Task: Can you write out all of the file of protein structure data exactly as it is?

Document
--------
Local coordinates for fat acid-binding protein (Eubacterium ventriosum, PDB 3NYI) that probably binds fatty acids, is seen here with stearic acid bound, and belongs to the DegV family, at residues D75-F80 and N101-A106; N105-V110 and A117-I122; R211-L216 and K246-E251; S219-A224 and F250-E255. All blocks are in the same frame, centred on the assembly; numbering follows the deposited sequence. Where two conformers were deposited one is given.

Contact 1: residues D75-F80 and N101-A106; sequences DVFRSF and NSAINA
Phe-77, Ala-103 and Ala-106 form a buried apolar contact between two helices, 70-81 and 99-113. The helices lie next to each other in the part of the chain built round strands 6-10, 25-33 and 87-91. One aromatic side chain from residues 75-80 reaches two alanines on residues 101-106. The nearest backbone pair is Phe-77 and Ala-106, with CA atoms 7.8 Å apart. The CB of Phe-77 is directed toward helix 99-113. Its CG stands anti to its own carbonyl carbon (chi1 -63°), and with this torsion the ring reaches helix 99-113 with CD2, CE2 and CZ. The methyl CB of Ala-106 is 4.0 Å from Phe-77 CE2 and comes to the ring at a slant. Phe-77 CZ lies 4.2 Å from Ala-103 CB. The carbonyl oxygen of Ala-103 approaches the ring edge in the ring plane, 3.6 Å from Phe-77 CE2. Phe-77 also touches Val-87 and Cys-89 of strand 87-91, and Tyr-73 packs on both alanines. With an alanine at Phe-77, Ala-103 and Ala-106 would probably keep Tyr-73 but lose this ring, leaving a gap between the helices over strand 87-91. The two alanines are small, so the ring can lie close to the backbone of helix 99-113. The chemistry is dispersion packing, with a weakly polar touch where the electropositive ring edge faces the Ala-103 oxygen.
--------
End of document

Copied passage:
Local coordinates for fat acid-binding protein (Eubacterium ventriosum, PDB 3NYI) that probably binds fatty acids, is seen here with stearic acid bound, and belongs to the DegV family, at residues D75-F80 and N101-A106; N105-V110 and A117-I122; R211-L216 and K246-E251; S219-A224 and F250-E255. All blocks are in the same frame, centred on the assembly; numbering follows the deposited sequence. Where two conformers were deposited one is given.

Contact 1: residues D75-F80 and N101-A106; sequences DVFRSF and NSAINA
Phe-77, Ala-103 and Ala-106 form a buried apolar contact between two helices, 70-81 and 99-113. The helices lie next to each other in the part of the chain built round strands 6-10, 25-33 and 87-91. One aromatic side chain from residues 75-80 reaches two alanines on residues 101-106. The nearest backbone pair is Phe-77 and Ala-106, with CA atoms 7.8 Å apart. The CB of Phe-77 is directed toward helix 99-113. Its CG stands anti to its own carbonyl carbon (chi1 -63°), and with this torsion the ring reaches helix 99-113 with CD2, CE2 and CZ. The methyl CB of Ala-106 is 4.0 Å from Phe-77 CE2 and comes to the ring at a slant. Phe-77 CZ lies 4.2 Å from Ala-103 CB. The carbonyl oxygen of Ala-103 approaches the ring edge in the ring plane, 3.6 Å from Phe-77 CE2. Phe-77 also touches Val-87 and Cys-89 of strand 87-91, and Tyr-73 packs on both alanines. With an alanine at Phe-77, Ala-103 and Ala-106 would probably keep Tyr-73 but lose this ring, leaving a gap between the helices over strand 87-91. The two alanines are small, so the ring can lie close to the backbone of helix 99-113. The chemistry is dispersion packing, with a weakly polar touch where the electropositive ring edge faces the Ala-103 oxygen.